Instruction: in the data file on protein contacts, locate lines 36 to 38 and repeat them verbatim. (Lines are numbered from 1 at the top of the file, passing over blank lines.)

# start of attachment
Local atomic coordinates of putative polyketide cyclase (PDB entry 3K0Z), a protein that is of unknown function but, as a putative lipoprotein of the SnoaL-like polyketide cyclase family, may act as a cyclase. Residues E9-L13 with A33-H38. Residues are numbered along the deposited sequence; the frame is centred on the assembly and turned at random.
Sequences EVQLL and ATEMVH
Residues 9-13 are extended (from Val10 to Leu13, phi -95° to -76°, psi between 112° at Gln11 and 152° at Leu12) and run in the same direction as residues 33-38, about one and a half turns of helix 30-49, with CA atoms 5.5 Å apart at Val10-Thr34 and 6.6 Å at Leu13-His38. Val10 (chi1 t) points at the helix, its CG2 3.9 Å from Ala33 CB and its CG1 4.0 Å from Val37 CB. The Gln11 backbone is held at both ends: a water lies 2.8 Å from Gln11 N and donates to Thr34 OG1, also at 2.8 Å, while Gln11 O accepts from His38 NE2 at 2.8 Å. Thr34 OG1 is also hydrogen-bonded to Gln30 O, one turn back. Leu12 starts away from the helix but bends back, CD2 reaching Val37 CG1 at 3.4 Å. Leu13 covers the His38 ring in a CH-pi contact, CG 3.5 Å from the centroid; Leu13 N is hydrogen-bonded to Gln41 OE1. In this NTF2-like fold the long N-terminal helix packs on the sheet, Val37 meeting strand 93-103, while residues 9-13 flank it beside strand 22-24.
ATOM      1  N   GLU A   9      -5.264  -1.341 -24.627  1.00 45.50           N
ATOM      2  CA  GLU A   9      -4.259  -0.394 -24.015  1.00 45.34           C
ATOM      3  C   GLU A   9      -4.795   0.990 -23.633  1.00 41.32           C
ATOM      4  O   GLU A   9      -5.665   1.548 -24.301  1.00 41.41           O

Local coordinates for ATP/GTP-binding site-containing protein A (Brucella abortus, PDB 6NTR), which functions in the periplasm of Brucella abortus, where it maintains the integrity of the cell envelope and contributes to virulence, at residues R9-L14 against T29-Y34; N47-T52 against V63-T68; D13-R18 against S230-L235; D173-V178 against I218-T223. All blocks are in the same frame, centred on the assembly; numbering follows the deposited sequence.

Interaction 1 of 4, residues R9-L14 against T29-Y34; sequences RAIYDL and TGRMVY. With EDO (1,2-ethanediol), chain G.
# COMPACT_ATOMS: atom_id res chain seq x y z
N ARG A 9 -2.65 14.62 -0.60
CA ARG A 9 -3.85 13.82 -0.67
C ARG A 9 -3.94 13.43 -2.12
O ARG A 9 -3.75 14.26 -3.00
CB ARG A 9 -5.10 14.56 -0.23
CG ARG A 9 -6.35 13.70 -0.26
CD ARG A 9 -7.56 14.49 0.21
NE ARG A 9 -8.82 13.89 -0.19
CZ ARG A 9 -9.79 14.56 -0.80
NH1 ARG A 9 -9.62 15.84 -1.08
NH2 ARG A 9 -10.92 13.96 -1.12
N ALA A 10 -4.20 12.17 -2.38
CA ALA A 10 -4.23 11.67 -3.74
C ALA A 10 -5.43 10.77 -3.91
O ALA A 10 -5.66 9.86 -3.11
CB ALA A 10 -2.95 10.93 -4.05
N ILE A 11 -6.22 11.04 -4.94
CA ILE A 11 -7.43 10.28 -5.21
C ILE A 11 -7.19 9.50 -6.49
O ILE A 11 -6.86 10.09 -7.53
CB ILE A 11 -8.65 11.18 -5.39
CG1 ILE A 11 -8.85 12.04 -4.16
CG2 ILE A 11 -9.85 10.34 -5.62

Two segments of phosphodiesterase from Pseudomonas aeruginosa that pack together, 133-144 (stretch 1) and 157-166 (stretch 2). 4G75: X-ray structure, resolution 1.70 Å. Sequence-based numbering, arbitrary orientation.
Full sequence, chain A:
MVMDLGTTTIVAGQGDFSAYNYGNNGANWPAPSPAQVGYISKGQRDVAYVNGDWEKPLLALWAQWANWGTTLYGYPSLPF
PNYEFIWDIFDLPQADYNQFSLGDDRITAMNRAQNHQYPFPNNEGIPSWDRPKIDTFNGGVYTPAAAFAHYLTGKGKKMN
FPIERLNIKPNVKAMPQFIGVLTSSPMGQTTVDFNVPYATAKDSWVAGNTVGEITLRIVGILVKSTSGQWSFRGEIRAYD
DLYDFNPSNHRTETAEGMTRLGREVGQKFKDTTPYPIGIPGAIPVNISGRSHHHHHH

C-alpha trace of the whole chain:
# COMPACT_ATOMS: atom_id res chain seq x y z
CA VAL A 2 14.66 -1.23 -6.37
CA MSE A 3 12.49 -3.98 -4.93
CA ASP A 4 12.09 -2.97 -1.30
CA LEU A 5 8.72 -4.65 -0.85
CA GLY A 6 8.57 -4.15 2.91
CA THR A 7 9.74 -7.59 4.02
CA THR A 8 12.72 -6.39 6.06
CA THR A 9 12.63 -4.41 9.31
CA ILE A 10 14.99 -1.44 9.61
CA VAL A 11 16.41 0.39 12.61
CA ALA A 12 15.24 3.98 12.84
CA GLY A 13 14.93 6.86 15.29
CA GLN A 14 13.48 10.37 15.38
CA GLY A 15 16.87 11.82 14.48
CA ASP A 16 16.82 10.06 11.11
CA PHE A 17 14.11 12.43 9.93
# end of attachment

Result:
MVMDLGTTTIVAGQGDFSAYNYGNNGANWPAPSPAQVGYISKGQRDVAYVNGDWEKPLLALWAQWANWGTTLYGYPSLPF
PNYEFIWDIFDLPQADYNQFSLGDDRITAMNRAQNHQYPFPNNEGIPSWDRPKIDTFNGGVYTPAAAFAHYLTGKGKKMN
FPIERLNIKPNVKAMPQFIGVLTSSPMGQTTVDFNVPYATAKDSWVAGNTVGEITLRIVGILVKSTSGQWSFRGEIRAYD